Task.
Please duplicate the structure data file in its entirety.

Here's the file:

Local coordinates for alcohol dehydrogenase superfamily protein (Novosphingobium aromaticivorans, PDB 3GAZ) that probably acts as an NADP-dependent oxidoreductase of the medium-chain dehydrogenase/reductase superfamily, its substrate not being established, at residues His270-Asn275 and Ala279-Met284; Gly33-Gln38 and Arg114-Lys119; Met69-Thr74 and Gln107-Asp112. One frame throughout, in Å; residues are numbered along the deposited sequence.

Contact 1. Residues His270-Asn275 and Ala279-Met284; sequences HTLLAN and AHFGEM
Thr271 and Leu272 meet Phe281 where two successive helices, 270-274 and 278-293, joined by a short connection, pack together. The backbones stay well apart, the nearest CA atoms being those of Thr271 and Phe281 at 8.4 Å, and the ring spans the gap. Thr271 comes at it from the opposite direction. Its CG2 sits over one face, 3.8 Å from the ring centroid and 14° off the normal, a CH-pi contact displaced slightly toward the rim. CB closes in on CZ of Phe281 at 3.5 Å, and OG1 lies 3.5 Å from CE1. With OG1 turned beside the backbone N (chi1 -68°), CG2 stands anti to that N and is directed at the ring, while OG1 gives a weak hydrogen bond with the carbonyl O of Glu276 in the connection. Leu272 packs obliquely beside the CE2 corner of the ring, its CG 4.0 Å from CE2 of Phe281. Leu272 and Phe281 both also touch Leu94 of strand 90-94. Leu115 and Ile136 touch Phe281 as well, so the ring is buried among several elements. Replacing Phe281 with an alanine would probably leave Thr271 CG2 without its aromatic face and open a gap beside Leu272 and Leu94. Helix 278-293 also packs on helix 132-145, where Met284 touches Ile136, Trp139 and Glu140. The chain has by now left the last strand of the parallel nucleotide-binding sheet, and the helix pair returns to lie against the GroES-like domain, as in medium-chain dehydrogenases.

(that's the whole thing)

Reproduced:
Local coordinates for alcohol dehydrogenase superfamily protein (Novosphingobium aromaticivorans, PDB 3GAZ) that probably acts as an NADP-dependent oxidoreductase of the medium-chain dehydrogenase/reductase superfamily, its substrate not being established, at residues His270-Asn275 and Ala279-Met284; Gly33-Gln38 and Arg114-Lys119; Met69-Thr74 and Gln107-Asp112. One frame throughout, in Å; residues are numbered along the deposited sequence.

Contact 1. Residues His270-Asn275 and Ala279-Met284; sequences HTLLAN and AHFGEM
Thr271 and Leu272 meet Phe281 where two successive helices, 270-274 and 278-293, joined by a short connection, pack together. The backbones stay well apart, the nearest CA atoms being those of Thr271 and Phe281 at 8.4 Å, and the ring spans the gap. Thr271 comes at it from the opposite direction. Its CG2 sits over one face, 3.8 Å from the ring centroid and 14° off the normal, a CH-pi contact displaced slightly toward the rim. CB closes in on CZ of Phe281 at 3.5 Å, and OG1 lies 3.5 Å from CE1. With OG1 turned beside the backbone N (chi1 -68°), CG2 stands anti to that N and is directed at the ring, while OG1 gives a weak hydrogen bond with the carbonyl O of Glu276 in the connection. Leu272 packs obliquely beside the CE2 corner of the ring, its CG 4.0 Å from CE2 of Phe281. Leu272 and Phe281 both also touch Leu94 of strand 90-94. Leu115 and Ile136 touch Phe281 as well, so the ring is buried among several elements. Replacing Phe281 with an alanine would probably leave Thr271 CG2 without its aromatic face and open a gap beside Leu272 and Leu94. Helix 278-293 also packs on helix 132-145, where Met284 touches Ile136, Trp139 and Glu140. The chain has by now left the last strand of the parallel nucleotide-binding sheet, and the helix pair returns to lie against the GroES-like domain, as in medium-chain dehydrogenases.